Analysis and Findings

The records

Records 1 to 4 comprise internal emails and/or emails between the Department and the Department of Health. Records 2 to 4 are, for the most part, incorporated within record 1. The emails concern the matter of student placements that was to be considered at the PSAG meeting of 31 March 2022. Records 6 and 8 are simply covering emails. Records 7 comprise the minutes of the PSAG meeting. Record 9 is a briefing note concerning the nursing degree programme and other matters that fall outside the scope of the request. Records 10, and 13 to 15 essentially comprise administrative emails concerning the meeting, while record 11 comprises the meeting agenda. Record 12 comprises a note of the relevant action agreed at the meeting.

Section 29(1) - Deliberations of FOI Bodies
Section 29(1)(a)

Section 29(1) provides for the discretionary refusal of a request if (a) the record concerned contains matter relating to the deliberative processes of an FOI body, including opinions, advice, recommendations and the results of consultations considered by the body for the purpose of those processes, and (b) the body considers that the granting of the request would be contrary to the public interest. These are two independent requirements and the fact that the first is met carries no presumption that the second is also met. Furthermore, the public interest test at section 29(1)(b) is a strong test. Any arguments against release should be supported by the facts of the case and it should be shown how release of the records would be contrary to the public interest.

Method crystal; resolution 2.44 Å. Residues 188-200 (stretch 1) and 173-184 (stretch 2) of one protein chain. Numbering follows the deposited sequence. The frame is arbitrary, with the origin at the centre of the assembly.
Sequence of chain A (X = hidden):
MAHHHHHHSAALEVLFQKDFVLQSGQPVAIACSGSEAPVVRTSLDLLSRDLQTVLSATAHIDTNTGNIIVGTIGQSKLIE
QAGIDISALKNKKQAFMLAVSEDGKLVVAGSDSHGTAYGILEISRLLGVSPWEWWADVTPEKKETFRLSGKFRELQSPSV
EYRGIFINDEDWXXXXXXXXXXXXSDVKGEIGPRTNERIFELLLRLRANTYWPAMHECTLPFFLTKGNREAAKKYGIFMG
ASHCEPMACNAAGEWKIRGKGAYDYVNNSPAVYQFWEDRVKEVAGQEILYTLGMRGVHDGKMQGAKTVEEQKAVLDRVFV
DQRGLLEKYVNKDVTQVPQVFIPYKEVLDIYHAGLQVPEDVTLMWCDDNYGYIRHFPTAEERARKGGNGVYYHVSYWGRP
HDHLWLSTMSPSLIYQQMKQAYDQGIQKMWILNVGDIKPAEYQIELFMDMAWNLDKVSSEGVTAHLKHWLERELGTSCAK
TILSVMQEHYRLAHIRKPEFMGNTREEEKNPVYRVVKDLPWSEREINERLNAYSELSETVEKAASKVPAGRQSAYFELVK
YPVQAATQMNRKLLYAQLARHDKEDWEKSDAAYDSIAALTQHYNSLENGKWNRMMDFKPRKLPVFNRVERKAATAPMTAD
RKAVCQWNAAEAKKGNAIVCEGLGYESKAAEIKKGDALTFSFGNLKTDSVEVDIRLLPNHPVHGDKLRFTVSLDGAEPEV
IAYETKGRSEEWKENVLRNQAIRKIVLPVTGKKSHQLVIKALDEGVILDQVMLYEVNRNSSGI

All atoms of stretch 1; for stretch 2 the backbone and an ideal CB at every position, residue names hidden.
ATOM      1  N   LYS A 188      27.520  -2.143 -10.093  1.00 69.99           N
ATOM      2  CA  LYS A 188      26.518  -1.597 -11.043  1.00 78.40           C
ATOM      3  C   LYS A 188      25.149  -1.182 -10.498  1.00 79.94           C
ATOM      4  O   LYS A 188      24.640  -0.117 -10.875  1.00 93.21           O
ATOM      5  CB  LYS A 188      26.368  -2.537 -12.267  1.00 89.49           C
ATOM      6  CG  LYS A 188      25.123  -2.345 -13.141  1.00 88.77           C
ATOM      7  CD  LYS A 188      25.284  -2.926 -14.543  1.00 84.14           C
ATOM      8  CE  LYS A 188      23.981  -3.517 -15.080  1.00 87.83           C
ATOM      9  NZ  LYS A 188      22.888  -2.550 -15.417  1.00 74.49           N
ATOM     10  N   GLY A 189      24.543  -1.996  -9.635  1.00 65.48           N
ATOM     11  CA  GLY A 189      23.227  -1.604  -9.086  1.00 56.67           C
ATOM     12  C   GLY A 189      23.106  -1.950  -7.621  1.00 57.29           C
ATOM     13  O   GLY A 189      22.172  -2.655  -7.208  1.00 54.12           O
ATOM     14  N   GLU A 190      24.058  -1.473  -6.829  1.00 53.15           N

A deliberative process may be described as a thinking process which informs decision making in FOI bodies. It involves the gathering of information from a variety of sources and weighing or considering carefully all of the information and facts obtained with a view to making a decision or reflecting upon the reasons for or against a particular choice. Thus, it involves the consideration of various matters with a view to making a decision on a particular matter. It would, for example, include some weighing up or evaluation of competing options or the consideration of proposals or courses of action.